According to the Republic of Poland, the national rules called into question by the Commission have no link with EU law and in this respect can be distinguished from the national legislation which was the subject matter of the judgment ASJP – legislation which, for its part, was connected with the grant of financial assistance by the European Union to a Member State in the context of combatting excessive budget deficits and which, consequently, was adopted pursuant to EU law.[xii]

However, according to the ECJ, although the organisation of justice in the Member States falls within the competence of those Member States, the fact remains that, when exercising that competence, the Member States are required to comply with their obligations deriving from EU law. Moreover, by requiring the Member States thus to comply with those obligations, the European Union is not in any way claiming to exercise that competence itself nor is it, therefore, contrary to what is alleged by the Republic of Poland, arrogating that competence.

As regards the material scope of the second subparagraph of Article 19(1) TEU, the ECJ developed its judgment ASJP. As we mentioned supra, in contrast to what has been claimed by the Republic of Poland and Hungary in this respect, the fact that the national salary reduction measures at issue in the ASJP were adopted due to requirements linked to the elimination of the excessive budget deficit, in the context of an EU financial assistance programme for Portugal, did not play any role in the interpretation which led the ECJ to conclude that the second subparagraph of Article 19(1) TEU was applicable in the case in question. That conclusion was reached on the basis of the fact that the national body which that case concerned, namely the Tribunal de Contas, could, subject to verification to be carried out by the referring court in that case, rule, as a court or tribunal, on questions concerning the application or interpretation of EU law and which therefore fell within the fields covered by EU law.[xiii]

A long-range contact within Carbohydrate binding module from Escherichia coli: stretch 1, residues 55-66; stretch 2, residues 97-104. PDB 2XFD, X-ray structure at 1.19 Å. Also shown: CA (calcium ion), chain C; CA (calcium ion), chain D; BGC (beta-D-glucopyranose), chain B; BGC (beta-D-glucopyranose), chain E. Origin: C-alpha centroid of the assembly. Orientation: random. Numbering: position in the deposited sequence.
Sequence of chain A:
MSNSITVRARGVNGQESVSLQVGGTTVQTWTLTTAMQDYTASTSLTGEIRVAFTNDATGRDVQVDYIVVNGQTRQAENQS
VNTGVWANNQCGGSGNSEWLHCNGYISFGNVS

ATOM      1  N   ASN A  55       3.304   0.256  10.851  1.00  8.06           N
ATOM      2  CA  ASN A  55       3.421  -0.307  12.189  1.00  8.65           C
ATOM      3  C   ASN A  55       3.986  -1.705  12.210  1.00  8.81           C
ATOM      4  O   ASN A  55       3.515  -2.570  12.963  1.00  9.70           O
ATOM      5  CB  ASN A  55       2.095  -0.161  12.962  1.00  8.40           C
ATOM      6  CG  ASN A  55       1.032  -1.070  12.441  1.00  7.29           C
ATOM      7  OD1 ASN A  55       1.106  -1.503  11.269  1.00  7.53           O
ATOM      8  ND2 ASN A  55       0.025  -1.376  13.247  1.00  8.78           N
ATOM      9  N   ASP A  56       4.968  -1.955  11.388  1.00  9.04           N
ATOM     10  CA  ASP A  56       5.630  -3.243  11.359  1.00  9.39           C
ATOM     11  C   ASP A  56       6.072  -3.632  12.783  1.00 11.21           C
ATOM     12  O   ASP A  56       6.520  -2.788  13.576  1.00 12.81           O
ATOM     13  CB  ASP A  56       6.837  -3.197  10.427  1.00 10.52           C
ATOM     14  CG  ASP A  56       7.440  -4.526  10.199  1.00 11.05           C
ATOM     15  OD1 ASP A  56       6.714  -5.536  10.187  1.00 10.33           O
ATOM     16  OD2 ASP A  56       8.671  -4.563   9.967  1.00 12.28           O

According to the ECJ, the same occurs with the Supreme Court in the Comission v Poland case. So, to ensure that a body such as the Supreme Court is in a position to offer an effective judicial protection, maintaining its independence is essential, as confirmed by the second paragraph of Article 47 CFREU, which refers to access to an ‘independent’ tribunal as one of the requirements linked to the fundamental right to an effective remedy. That requirement that courts be independent, which is inherent in the task of adjudication, forms part of the essence of the right to effective judicial protection and the fundamental right to a fair trial, which is of cardinal importance as a guarantee that all the rights which individuals derive from EU law will be protected and that the values common to the Member States set out in Article 2 TEU, in particular the value of the rule of law, will be safeguarded.[xiv]

Awaiting the next pieces of the puzzle…

 

[i] Judgment of 27 February 2018, Associação Sindical dos Juízes Portugueses (ASJP), C-64/16.

[ii] See Alessandra Silveira and Sophie Perez text on this judgment in https://officialblogofunio.com/2018/04/03/a-union-based-on-the-rule-of-law-beyond-the-scope-of-eu-law-the-guarantees-essential-to-judicial-independence-in-associacao-sindical-dos-juizes-portugueses/

[iii] The opinion mentioned was published in Julgar, a publication of the Associação Sindical dos Juízes Portugueses – see Alessandra Silveira, Joana Abreu, Pedro Froufe, Sophie Perez, “União de direito para além do direito da União – as garantias de independência judicial no acórdão Associação Sindical dos Juízes Portugueses”, in Julgar online, May 2018, in http://julgar.pt/wp-content/uploads/2018/05/20180529-ARTIGO-JULGAR-Uni%C3%A3o-de-direito-para-al%C3%A9m-do-direito-da-Uni%C3%A3o-A-Silveira-P-Froufe-S-Perez-e-J-Abreu.pdf

[iv] Judgment of 27 February 2018, ASJP, C-64/16, paragraph 18.

[v] Judgment of 25 February 1988, Les Verts, 294/83.

[vi] Opinion (Advocate General Saugmandsgaard Øe) of 18 May 2017, ASJP, C-64/16, paragraph 55.

[vii] Judgment of 26 February 2013, Fransson, C-617/10, paraghaph 21.

[viii] Judgment of 24 June 2019, Commission v Poland, C‑619/18, paragraph 54.

[ix] Judgment of 4 December 2018, Minister for Justice and Equality, C-378/17.

[x] Judgment of 24 June 2019, Commission v Poland, C‑619/18, paragraph 32.

[xi] Judgment of 24 June 2019, Commission v Poland, C‑619/18, paragraphs 34 to 36.

[xii] Judgment of 24 June 2019, Commission v Poland, C‑619/18, paragraphs 37 to 40.

[xiii] Judgment of 27 February 2018, ASJP, C-64/16, paragraph 40.

[xiv] Judgment of 24 June 2019, Commission v Poland, C‑619/18, paragraphs 56 to 58.

Pictures credits: Puzzle pieces by Liza.